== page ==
6. Farscape (Sci-Fi) - The other great space show that was putting some of the finest sci-fi stories on the small screen. This series was truely imaginative. Leave it to the folks at Henson to come up with some of the greatest alien creatures to be featured on TV.
  7. Enterprise (UPN) - What would one of my lists be without some incarnation of Star Trek on it?
  8. Alias (ABC) - The coolest spy on TV right now is the double agent Sydney Bristow. This poor girl has one messed up family and personal life. At the center of this disfunction is her job at the CIA and in a secret underground agency that is merely pretending to be CIA. Dad is also a double agent and mom who was thought to be dead is actually a former KGB agent who was also a double agent. Don't trust anyone on this show. Oh, and I like all of her cool costumes.
  9. CSI (CBS) - This show continues to fascinate me. The cool camera movement, zooming in and out of wounds and bug carcases is too cool. William Peterson is excellent in his role and his supporting cast in not to be ignored.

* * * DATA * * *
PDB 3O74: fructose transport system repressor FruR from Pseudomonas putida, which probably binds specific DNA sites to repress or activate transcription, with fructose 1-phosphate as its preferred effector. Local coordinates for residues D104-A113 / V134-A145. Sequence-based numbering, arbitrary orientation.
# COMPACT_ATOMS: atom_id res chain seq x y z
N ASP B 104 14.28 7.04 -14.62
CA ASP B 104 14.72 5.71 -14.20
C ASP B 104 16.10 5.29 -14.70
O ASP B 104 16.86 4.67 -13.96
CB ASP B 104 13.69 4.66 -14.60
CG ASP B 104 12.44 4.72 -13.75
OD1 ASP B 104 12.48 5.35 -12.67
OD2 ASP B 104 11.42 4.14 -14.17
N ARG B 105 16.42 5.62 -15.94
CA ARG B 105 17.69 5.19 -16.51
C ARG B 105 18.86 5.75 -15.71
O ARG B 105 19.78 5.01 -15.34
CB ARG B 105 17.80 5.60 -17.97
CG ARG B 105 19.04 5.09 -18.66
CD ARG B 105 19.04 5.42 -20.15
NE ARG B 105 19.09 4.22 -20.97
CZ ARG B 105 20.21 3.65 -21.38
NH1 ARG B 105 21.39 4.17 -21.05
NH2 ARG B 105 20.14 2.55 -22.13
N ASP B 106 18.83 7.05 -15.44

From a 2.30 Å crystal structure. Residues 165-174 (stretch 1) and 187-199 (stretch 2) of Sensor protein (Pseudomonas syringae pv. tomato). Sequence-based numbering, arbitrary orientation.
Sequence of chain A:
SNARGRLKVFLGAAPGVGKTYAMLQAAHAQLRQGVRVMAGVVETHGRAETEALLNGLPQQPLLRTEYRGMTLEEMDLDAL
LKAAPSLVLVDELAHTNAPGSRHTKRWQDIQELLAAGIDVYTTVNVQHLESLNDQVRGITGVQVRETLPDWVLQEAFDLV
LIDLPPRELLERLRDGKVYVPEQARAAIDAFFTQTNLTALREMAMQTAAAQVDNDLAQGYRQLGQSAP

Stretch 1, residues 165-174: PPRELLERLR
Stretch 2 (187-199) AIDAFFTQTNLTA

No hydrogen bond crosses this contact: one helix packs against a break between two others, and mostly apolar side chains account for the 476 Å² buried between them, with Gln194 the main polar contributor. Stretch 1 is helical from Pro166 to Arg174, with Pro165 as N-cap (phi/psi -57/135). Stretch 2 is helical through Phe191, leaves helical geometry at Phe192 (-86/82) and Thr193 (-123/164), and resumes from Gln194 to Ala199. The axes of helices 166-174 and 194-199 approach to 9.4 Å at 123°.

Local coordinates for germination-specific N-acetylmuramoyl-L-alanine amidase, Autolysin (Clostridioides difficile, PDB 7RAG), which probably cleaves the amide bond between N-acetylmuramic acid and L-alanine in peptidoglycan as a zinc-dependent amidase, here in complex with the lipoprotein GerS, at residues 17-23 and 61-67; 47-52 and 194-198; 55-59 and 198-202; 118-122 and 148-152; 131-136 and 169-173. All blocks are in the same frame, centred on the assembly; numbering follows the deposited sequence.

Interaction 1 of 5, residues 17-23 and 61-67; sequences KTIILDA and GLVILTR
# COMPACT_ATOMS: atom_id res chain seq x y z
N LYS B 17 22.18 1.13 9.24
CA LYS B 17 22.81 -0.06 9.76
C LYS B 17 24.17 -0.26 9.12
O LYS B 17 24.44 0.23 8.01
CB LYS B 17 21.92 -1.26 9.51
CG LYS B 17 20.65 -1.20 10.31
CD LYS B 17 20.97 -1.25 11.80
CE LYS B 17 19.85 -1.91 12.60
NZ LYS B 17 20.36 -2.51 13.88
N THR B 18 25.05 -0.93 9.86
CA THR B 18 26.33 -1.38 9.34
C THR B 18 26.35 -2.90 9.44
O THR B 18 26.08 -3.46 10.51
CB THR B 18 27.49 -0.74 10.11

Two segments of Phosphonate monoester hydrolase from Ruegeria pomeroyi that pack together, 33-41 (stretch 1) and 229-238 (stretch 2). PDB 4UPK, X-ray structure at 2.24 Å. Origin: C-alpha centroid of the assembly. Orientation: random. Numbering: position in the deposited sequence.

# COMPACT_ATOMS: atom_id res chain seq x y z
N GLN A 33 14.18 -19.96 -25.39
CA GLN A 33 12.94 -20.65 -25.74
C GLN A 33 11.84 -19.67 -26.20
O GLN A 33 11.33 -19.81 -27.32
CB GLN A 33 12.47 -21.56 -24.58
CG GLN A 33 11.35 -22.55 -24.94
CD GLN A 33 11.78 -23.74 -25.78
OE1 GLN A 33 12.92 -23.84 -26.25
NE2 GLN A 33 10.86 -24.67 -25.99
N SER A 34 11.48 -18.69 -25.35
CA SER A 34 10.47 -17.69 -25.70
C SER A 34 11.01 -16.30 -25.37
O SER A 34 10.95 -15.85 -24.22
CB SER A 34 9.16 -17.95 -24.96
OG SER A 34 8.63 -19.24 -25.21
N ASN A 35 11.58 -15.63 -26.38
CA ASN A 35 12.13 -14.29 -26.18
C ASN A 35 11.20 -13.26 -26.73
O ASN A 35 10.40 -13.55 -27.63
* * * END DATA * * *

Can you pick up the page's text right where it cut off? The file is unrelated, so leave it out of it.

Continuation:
10. The Dead Zone (USA) - Based on the Stephen King novel, this series about a former teacher who see visions of the future (and very few of the visions are pleasent) as a result of an accident that he had, is engaging, especially with the addition of the super evil politician (is there any other kind?) that will play an important role in the coming episodes. Don't want that politician to cause the apocalyps!
  1. CSI: Miami (CBS) - I HATE the gal that they got to play opposite of David Caruso. I can't stand watching her. Now that she is gone, I might have to give the series another chase.
  2. ER (NBC) - Isn't it time for this show to die already. It is like old rotting fish. Why, then, do I keep watching it?
  3. Without A Trace (CBS) - Too many CSI spin-offs in one season. Burn out!
  4. Firefly (FOX)/Farscape (Sci-fi) - And who in tarnation are the idiot TV Execs that are cancelling these super cool shows!!!
  5. The last episode of Taken (Sci-Fi) - Well I liked the mini-series Taken until the very last episode, and then it transformed itself into a predictable and overly mushy mess. Way to leave a sour taste in my mouth.

Feel free to tell me what I have wrong in the comments.

Mr. Wright, out!